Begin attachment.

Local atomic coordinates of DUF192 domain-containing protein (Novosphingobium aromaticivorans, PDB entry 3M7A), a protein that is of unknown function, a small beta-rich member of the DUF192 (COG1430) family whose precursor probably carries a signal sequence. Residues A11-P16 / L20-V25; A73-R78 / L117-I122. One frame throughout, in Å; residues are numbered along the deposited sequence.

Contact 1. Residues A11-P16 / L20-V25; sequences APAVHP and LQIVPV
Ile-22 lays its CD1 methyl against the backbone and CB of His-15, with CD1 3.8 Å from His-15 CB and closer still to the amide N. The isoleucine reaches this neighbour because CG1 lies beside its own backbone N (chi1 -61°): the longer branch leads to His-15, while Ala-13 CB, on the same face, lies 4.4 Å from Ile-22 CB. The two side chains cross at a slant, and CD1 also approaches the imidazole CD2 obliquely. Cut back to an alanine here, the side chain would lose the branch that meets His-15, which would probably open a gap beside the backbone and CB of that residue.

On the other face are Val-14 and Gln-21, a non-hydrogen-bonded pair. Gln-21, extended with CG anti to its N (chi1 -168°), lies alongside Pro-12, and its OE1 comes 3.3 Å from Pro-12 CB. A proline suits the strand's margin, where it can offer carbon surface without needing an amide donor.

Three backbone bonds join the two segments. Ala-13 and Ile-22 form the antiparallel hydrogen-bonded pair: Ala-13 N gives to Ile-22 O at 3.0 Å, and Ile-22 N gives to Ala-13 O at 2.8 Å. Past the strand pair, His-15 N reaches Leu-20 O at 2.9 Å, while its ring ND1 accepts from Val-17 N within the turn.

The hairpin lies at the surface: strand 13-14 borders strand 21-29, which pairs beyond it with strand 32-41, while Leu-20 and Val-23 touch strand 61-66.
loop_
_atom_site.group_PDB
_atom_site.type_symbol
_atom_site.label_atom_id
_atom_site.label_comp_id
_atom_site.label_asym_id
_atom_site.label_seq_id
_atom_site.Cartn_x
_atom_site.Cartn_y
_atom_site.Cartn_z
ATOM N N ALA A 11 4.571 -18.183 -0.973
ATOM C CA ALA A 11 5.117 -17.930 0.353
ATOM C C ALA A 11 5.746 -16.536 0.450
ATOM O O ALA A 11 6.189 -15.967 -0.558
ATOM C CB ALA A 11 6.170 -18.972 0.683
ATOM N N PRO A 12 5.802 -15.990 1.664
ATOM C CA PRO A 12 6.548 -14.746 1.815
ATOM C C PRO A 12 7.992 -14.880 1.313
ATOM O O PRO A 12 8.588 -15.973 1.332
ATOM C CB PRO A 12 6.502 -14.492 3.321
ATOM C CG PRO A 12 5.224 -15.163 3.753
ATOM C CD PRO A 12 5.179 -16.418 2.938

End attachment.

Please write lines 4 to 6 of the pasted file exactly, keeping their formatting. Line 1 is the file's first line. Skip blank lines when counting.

On the other face are Val-14 and Gln-21, a non-hydrogen-bonded pair. Gln-21, extended with CG anti to its N (chi1 -168°), lies alongside Pro-12, and its OE1 comes 3.3 Å from Pro-12 CB. A proline suits the strand's margin, where it can offer carbon surface without needing an amide donor.

Three backbone bonds join the two segments. Ala-13 and Ile-22 form the antiparallel hydrogen-bonded pair: Ala-13 N gives to Ile-22 O at 3.0 Å, and Ile-22 N gives to Ala-13 O at 2.8 Å. Past the strand pair, His-15 N reaches Leu-20 O at 2.9 Å, while its ring ND1 accepts from Val-17 N within the turn.

The hairpin lies at the surface: strand 13-14 borders strand 21-29, which pairs beyond it with strand 32-41, while Leu-20 and Val-23 touch strand 61-66.